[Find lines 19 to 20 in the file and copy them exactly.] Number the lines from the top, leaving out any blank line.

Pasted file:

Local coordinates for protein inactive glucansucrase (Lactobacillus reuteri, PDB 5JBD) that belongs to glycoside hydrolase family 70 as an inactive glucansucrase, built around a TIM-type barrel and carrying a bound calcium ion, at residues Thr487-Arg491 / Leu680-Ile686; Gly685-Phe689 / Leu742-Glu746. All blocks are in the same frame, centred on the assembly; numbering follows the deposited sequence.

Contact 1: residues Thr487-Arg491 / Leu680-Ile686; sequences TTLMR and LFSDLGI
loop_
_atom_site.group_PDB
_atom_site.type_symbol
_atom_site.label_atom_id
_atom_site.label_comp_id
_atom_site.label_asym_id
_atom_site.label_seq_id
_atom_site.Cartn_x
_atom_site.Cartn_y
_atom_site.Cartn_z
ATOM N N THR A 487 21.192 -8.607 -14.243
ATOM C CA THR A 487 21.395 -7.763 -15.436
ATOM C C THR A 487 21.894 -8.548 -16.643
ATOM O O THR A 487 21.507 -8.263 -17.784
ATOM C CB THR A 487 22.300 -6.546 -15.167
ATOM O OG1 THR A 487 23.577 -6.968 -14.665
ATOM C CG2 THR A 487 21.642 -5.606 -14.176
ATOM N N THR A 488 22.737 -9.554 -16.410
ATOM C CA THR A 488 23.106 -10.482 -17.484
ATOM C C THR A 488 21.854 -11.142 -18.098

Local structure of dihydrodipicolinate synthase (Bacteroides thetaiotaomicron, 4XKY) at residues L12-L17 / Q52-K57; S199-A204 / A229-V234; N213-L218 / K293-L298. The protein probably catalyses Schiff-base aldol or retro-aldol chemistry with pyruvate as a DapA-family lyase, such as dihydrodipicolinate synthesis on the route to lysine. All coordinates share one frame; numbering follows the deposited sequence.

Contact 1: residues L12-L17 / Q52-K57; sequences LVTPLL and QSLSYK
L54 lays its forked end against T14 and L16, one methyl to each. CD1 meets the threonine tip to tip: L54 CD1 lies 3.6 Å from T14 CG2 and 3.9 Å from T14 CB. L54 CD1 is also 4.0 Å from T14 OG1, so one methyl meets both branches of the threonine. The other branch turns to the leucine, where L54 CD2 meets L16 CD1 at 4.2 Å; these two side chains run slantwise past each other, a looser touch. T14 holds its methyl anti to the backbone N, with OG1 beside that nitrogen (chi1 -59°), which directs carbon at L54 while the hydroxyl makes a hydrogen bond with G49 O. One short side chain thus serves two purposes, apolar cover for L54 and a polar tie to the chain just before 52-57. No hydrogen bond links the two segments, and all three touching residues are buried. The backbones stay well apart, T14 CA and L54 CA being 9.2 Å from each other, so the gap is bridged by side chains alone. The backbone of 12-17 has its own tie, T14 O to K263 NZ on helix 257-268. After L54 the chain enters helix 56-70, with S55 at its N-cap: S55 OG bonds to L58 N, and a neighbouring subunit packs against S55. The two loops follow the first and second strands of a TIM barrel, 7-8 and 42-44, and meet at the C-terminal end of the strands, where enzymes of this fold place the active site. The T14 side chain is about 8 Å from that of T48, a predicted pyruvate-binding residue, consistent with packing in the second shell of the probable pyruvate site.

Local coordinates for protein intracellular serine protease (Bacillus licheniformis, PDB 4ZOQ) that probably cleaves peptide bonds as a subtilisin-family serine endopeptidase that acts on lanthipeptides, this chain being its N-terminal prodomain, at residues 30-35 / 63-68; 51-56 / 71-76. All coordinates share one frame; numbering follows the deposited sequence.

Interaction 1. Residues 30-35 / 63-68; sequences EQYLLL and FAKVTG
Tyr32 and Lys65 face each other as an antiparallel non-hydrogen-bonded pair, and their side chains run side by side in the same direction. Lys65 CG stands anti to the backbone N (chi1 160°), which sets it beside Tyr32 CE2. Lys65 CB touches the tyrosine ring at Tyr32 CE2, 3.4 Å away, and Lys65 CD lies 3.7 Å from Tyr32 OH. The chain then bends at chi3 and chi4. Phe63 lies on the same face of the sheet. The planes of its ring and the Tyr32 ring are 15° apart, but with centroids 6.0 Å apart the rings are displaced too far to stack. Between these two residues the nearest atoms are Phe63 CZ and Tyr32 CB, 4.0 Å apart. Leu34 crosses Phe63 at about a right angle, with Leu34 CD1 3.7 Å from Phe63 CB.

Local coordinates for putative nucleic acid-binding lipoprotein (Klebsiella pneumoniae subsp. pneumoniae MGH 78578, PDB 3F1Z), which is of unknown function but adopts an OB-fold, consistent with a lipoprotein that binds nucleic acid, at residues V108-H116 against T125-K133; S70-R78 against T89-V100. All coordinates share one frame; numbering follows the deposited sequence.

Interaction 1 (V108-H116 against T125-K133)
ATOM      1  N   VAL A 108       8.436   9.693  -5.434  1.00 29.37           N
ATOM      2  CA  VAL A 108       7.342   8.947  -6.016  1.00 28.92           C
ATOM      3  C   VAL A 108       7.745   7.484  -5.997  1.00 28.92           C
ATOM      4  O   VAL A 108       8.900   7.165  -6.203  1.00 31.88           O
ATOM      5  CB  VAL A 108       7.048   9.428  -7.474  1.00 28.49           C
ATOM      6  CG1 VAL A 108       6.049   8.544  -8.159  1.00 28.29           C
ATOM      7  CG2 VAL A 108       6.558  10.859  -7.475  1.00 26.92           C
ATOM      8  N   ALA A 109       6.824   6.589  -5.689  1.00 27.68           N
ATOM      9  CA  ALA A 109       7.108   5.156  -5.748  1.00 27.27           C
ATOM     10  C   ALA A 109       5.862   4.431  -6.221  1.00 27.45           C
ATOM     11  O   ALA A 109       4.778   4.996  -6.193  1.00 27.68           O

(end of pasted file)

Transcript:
ATOM C CG2 THR A 487 21.642 -5.606 -14.176
ATOM N N THR A 488 22.737 -9.554 -16.410